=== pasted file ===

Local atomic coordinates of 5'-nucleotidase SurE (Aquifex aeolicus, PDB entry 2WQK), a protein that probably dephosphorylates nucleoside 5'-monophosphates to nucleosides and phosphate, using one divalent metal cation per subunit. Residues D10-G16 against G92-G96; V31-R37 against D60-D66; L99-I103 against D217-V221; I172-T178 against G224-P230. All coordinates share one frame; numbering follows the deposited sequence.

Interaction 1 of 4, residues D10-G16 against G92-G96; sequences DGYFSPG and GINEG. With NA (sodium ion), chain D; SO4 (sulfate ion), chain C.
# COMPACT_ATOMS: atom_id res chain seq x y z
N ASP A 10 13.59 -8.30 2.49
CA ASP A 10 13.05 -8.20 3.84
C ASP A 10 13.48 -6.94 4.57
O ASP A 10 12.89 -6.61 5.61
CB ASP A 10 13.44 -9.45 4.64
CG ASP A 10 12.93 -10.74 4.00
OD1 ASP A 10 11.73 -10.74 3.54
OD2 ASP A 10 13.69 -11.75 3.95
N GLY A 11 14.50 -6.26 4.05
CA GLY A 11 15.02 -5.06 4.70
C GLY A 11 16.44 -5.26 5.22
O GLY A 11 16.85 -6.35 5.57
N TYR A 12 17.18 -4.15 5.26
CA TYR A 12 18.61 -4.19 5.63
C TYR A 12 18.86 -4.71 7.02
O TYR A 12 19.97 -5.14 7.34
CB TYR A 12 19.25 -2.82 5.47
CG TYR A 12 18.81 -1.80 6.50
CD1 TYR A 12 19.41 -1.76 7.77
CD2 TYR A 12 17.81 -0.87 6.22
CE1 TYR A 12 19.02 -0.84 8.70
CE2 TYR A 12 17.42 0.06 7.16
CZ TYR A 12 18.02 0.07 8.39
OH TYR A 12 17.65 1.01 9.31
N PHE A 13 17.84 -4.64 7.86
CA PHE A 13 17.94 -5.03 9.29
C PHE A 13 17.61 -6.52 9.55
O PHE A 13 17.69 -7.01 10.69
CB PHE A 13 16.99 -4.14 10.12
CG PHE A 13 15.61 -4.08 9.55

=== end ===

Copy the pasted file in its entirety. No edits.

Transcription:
Local atomic coordinates of 5'-nucleotidase SurE (Aquifex aeolicus, PDB entry 2WQK), a protein that probably dephosphorylates nucleoside 5'-monophosphates to nucleosides and phosphate, using one divalent metal cation per subunit. Residues D10-G16 against G92-G96; V31-R37 against D60-D66; L99-I103 against D217-V221; I172-T178 against G224-P230. All coordinates share one frame; numbering follows the deposited sequence.

Interaction 1 of 4, residues D10-G16 against G92-G96; sequences DGYFSPG and GINEG. With NA (sodium ion), chain D; SO4 (sulfate ion), chain C.
# COMPACT_ATOMS: atom_id res chain seq x y z
N ASP A 10 13.59 -8.30 2.49
CA ASP A 10 13.05 -8.20 3.84
C ASP A 10 13.48 -6.94 4.57
O ASP A 10 12.89 -6.61 5.61
CB ASP A 10 13.44 -9.45 4.64
CG ASP A 10 12.93 -10.74 4.00
OD1 ASP A 10 11.73 -10.74 3.54
OD2 ASP A 10 13.69 -11.75 3.95
N GLY A 11 14.50 -6.26 4.05
CA GLY A 11 15.02 -5.06 4.70
C GLY A 11 16.44 -5.26 5.22
O GLY A 11 16.85 -6.35 5.57
N TYR A 12 17.18 -4.15 5.26
CA TYR A 12 18.61 -4.19 5.63
C TYR A 12 18.86 -4.71 7.02
O TYR A 12 19.97 -5.14 7.34
CB TYR A 12 19.25 -2.82 5.47
CG TYR A 12 18.81 -1.80 6.50
CD1 TYR A 12 19.41 -1.76 7.77
CD2 TYR A 12 17.81 -0.87 6.22
CE1 TYR A 12 19.02 -0.84 8.70
CE2 TYR A 12 17.42 0.06 7.16
CZ TYR A 12 18.02 0.07 8.39
OH TYR A 12 17.65 1.01 9.31
N PHE A 13 17.84 -4.64 7.86
CA PHE A 13 17.94 -5.03 9.29
C PHE A 13 17.61 -6.52 9.55
O PHE A 13 17.69 -7.01 10.69
CB PHE A 13 16.99 -4.14 10.12
CG PHE A 13 15.61 -4.08 9.55